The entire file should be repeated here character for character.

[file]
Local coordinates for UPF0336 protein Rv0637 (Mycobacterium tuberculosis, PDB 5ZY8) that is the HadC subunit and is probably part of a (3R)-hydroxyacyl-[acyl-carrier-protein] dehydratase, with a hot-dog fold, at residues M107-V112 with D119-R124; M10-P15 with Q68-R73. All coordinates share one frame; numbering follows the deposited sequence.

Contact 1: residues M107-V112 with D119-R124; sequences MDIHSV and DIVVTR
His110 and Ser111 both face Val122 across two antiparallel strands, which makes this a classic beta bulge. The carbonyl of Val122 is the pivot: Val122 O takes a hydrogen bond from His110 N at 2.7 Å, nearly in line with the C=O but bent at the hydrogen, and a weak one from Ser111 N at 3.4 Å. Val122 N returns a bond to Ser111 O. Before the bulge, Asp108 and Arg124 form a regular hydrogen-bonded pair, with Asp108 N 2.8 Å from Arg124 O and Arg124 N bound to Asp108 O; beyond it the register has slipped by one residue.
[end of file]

Local coordinates for UPF0336 protein Rv0637 (Mycobacterium tuberculosis, PDB 5ZY8) that is the HadC subunit and is probably part of a (3R)-hydroxyacyl-[acyl-carrier-protein] dehydratase, with a hot-dog fold, at residues M107-V112 with D119-R124; M10-P15 with Q68-R73. All coordinates share one frame; numbering follows the deposited sequence.

Contact 1: residues M107-V112 with D119-R124; sequences MDIHSV and DIVVTR
His110 and Ser111 both face Val122 across two antiparallel strands, which makes this a classic beta bulge. The carbonyl of Val122 is the pivot: Val122 O takes a hydrogen bond from His110 N at 2.7 Å, nearly in line with the C=O but bent at the hydrogen, and a weak one from Ser111 N at 3.4 Å. Val122 N returns a bond to Ser111 O. Before the bulge, Asp108 and Arg124 form a regular hydrogen-bonded pair, with Asp108 N 2.8 Å from Arg124 O and Arg124 N bound to Asp108 O; beyond it the register has slipped by one residue.